Deanise Smedley went straight back to drugs when her first stint in an Oklahoma prison ended.

“Coming out of prison, your self-esteem is so low and you’re so beat down,” Smedley said.

Arrested again on more drug charges, Smedley was sent to a state drug court designed to let nonviolent addicts serve their sentences outside the prison system so they can treat their drug addictions.

But like the prison programs Smedley took before it, drug court didn’t work. Smedley relapsed.

“I fell right back into my old habits,” said Smedley, 36.

Further treatment programs proved ineffective and Smedley kept using and wound up back in court, bringing with her all the accompanying costs of processing her through the state’s criminal justice system.

Her tale is emblematic of Oklahoma’s prison crisis: Drug use sends a woman to prison, where treatment fails and as a result she keeps using and winds up back in the criminal justice system.

It’s a common cycle in Oklahoma, which has the nation’s highest female incarceration rate.

42 percent jailed for drugs

About 42 percent of Oklahoma’s female prisoners are there because of drug offenses

, Department of Corrections data shows.

However, a new alternative sentencing program designed to combat the female incarceration problem is reporting fast success.

Women in Recovery is a Tulsa-based public-private partnership offering alternative sentencing for women. About 60 women are in the program. Since it started a year and a half ago, 14 women have graduated from the program, which hopes to be serving 100 women at once by the middle of next year.

State lawmakers passed a bill supporting the program this year and expect to pass more laws like it next year as they look for ways to alleviate the strain on the state’s prison system.

Lawmakers are talking a lot about being “smart” on crime, and they’re pointing to programs like Women in Recovery when doing so.

The program is where Smedley is now.

She was arrested again — more drug charges — but says the program has given her hope she can turn her life around.

“I’ve been in prison, 30-day programs, 90-day programs, many programs. The difference between this program and the many others that I’ve been to is this is the first program that has ever said, ‘You’re worth it,’” Smedley said.

The first rule of Women in Recovery is there are no rules.

No magic formula, no checklists, no standard operating procedures.

Instead, the program takes an individual approach to each woman enrolled in it — a far cry from the preprogrammed regimens of most conventional and alternative sentencing programs.

“There is no matrix,” said Amy Santee, a senior program officer at the George Kaiser Family Foundation who helped start the program.

The foundation is funding much of the program, but Santee is quick to point out that the program wouldn’t work without the support of the community — particularly those in the criminal justice system.

Judges, prosecutors, public defenders and other court officials work closely with Women in Recovery, as do several other community groups.


Mimi Tarrasch, director of special projects for Family and Children’s Services in Tulsa, runs day-to-day operations for Women in Recovery.

Tarrasch said the program is set up to fit loosely into a calendar year.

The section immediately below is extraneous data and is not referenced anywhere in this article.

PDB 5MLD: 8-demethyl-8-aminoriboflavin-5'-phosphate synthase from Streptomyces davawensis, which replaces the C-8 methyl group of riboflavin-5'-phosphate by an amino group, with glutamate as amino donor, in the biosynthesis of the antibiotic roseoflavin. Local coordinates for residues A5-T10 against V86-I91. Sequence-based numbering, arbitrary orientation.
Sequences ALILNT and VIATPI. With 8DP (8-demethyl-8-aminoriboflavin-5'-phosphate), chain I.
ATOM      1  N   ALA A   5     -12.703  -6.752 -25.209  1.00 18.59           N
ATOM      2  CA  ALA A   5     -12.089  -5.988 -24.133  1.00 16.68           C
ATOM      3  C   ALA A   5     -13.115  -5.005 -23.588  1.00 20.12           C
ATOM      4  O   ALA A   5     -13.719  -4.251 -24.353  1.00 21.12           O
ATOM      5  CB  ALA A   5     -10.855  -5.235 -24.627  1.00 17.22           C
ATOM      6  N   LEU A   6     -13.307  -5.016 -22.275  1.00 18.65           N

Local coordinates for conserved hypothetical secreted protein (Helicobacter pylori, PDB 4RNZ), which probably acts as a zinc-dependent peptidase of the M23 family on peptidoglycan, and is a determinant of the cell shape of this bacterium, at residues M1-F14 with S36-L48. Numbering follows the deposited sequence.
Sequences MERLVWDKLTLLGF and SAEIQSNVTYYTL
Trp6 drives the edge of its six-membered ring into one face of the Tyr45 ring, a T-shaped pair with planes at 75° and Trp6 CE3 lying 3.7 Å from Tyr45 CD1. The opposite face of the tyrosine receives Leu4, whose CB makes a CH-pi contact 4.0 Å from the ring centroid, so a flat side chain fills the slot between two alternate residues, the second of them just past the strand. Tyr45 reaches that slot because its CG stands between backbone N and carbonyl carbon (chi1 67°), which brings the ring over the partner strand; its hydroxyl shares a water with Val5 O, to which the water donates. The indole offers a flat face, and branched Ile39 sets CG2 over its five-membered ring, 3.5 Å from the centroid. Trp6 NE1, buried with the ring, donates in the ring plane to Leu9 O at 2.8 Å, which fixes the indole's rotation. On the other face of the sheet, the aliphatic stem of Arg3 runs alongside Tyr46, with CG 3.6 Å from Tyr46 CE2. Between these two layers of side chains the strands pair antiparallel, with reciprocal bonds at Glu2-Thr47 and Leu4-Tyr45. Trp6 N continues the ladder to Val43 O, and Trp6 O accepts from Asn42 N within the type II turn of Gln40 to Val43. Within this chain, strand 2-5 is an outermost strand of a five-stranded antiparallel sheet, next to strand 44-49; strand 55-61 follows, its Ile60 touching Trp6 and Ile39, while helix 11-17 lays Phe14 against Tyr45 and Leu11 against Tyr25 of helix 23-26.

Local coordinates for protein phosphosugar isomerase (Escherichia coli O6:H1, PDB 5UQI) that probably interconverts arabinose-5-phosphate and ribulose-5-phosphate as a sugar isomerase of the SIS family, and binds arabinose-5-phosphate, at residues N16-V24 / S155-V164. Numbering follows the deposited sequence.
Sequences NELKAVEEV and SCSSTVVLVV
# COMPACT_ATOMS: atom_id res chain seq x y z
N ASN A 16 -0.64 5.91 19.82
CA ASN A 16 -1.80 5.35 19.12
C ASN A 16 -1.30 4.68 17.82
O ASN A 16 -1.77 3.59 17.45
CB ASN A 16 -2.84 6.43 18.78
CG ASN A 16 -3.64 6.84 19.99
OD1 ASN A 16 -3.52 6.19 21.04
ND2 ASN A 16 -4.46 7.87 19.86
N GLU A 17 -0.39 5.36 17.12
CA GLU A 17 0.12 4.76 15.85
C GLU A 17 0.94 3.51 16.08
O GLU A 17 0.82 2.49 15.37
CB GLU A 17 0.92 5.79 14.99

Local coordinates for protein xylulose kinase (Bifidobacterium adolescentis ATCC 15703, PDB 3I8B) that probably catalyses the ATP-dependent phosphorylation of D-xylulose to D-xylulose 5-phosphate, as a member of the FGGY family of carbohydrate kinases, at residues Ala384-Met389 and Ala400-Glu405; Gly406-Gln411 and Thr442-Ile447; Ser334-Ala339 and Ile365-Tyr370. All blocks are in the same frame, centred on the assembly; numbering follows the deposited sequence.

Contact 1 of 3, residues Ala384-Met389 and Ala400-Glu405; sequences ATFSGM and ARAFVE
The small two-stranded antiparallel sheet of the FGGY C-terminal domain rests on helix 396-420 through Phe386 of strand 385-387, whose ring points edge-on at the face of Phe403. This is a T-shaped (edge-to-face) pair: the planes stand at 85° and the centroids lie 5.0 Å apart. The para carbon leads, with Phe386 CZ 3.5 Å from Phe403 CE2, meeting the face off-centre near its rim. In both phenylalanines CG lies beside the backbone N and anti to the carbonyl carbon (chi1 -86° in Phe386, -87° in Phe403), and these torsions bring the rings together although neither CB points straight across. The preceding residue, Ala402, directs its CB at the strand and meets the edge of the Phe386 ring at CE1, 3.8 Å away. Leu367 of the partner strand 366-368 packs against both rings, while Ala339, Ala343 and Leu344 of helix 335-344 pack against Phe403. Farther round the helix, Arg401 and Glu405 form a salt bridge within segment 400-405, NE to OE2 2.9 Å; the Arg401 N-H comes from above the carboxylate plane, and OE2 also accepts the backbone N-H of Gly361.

“But if they’re not ready, we don’t move them along,” Tarrasch said.

Tarrasch uses the word “ready” a lot when talking about the women in the program.

When she and her team review potential program participants, they don’t evaluate them on if they qualify.

They ask if they’re ready.

“(The program) is intense,” Tarrasch said. “You have to want to be here.”

The program admits women convicted of nonviolent offenses before they are sentenced. The goal is to treat any addictions and prepare them to be productive members of society.

While in the program, the women are helped in getting a job and finding steady housing.

The program also provides little things — like nice clothes — to help them along the way.

Tarrasch said: “What woman doesn’t want to look nice?”

Giving the women nice clothes and nutritional food is part of the program’s work to boost their self-esteem.

Some women, who just a few months ago were jobless and in the drug world, now work for major Tulsa companies. Others work in services industries, where they hold management positions.

Among them is Smedley, who for the first time in more than a decade is out of the drug world. She’s in management at a fast-food chain. She has her own home. She’s cut old friends who were bad influences out of her life.Like most in Women in Recovery, Smedley is a mother whose past incarcerations saw her leave a child behind while she was in prison.

Oklahoma children whose parents are incarcerated are five times more likely than their peers to wind up in prison themselves, according to the Oklahoma Institute for Child Advocacy.

Tarrasch said the women in the program today have 135 children among them.

By working closely with the mothers, Tarrasch and her staff feel they are in turn working with the children.

That much is clear to Smedley, who said the help she’s received in the program has made her a better mother to her 17-year-old daughter.

“My daughter was headed down the same path. She was using drugs. She was failing school, well on her way to prison just like I was,” Smedley said.

Support our publication

Every day we strive to produce journalism that matters — stories that strengthen accountability and transparency, provide value and resonate with readers like you.

This work is essential to a better-informed community and a healthy democracy. But it isn’t possible without your support.

Creative Commons License

Republish our articles for free, online or in print, under a Creative Commons license.